Selected Risks Ins. Co. v. Kobelinski, 421 F. Supp. 431 (E.D. Pa. 1976)

U.S. District Court for the Eastern District of Pennsylvania - 421 F. Supp. 431 (E.D. Pa. 1976)
October 12, 1976

421 F. Supp. 431 (1976)

Mitchell E. KOBELINSKI and Small Business Administration, an Agency of the United States Government.

Civ. A. No. 76-2631.

United States District Court, E. D. Pennsylvania.

October 12, 1976.

*432 Frank L. White, Jr., John S. Bevan, Duane, Morris & Heckscher, Paoli, Pa., for plaintiff.

*433 David W. Marston, U. S. Atty., E. D. Pa., Sullivan Cistone, Asst. U. S. Atty., Philadelphia, Pa., for defendants.


HANNUM, District Judge.

Presently before the Court is plaintiff, Selected Risks Insurance Company's (SRIC) motion to remand this case to the Court of Common Pleas of Montgomery County, Pennsylvania. The present action was commenced in that court on July 27, 1976, and removed here on August 18, 1976 by petition of defendant, Small Business Administration[1] (SBA).

This lawsuit stems from a construction subcontract and related surety bonds made in connection with the Lackawanna River Sewer Basin Authority's construction of a sanitary sewer system in Blakely, Pennsylvania. On March 4, 1974, Mele Construction Company (Mele), the general contractor on the project, entered into a subcontract with Northeastern Sewer Services (Northeastern). In order to obtain funds to perform the job, Northeastern sought a loan from the First National Bank of Peckville (Peckville). As a precondition to any loan, Peckville required Northeastern to obtain surety bonds to insure performance of the subcontract and payment of labor and materialmen. In addition, Peckville wanted to be named as an insured party on these bonds.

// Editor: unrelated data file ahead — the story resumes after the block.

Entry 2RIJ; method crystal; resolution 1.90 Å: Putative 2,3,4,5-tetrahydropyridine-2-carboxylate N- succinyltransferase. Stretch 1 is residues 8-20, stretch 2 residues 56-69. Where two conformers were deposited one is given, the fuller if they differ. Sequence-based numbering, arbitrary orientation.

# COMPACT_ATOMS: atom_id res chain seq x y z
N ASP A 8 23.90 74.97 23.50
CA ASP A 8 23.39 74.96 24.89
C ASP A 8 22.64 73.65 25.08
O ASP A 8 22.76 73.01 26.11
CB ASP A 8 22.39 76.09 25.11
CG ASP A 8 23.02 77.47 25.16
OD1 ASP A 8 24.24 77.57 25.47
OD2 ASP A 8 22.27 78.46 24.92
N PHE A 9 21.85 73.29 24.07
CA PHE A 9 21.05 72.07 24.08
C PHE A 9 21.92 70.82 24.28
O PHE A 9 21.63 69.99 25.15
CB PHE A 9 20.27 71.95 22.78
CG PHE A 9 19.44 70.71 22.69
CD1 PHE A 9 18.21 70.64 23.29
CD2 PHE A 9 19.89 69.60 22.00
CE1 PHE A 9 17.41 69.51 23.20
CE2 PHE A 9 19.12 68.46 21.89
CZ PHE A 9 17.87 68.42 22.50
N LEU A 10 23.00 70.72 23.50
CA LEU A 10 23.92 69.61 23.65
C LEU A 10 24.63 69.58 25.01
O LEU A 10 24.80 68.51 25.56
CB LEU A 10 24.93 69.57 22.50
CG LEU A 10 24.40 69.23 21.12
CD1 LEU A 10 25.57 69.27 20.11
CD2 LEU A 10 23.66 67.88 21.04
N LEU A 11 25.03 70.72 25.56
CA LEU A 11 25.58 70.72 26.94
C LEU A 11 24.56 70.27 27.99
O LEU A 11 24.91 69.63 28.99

The required bonds were issued by SRIC on April 8, 1974, the closing date of the loan, at which time SRIC entered into an agreement with SBA under which SBA guaranteed 90% of all losses on the bonds. Subsequently, of course, Northeastern defaulted in its performance, triggering liability on the bonds. Initially, Peckville commenced suit against SRIC (plaintiff in the present action) in the Court of Common Pleas of Lackawanna County (No. 716, Jan. Term, 1975). SRIC removed that action to the United States District Court for the Middle District of Pennsylvania, where it became Civil Action No. 75-226, and joined the SBA as Third Party Defendant.

SBA then moved to dismiss the Third Party Complaint on the grounds, inter alia, that the court lacked subject matter jurisdiction since the claim was in excess of $10,000.[2] This motion was granted by Order of Honorable William J. Nealon on September 16, 1975, which dismissed the third party complaint "without prejudice to the right of [SRIC] to reinstate said action . . . in the United States Court of Claims."[3]

SRIC chose not to seek relief in the Court of Claims, but went instead to the Court of Common Pleas of Montgomery County, where it commenced an action on the SBA guarantee identical in substance to the previously dismissed Third Party Complaint.[4] Contending now that this court has subject matter jurisdiction, the SBA, represented by the United States Attorney, has removed the action here pursuant to 28 U.S.C. § 1441(a).[5] Plaintiff opposes removal and *434 moves to remand, claiming that the SBA should be estopped to deny this court's lack of jurisdiction by its position in the former litigation.

Subject Matter Jurisdiction The Court is satisfied that, were it necessary so to decide, subject matter jurisdiction would exist in this Court. The two statutes bearing on the matter are 28 U.S.C. § 1346(a) (2) which provides in pertinent part that: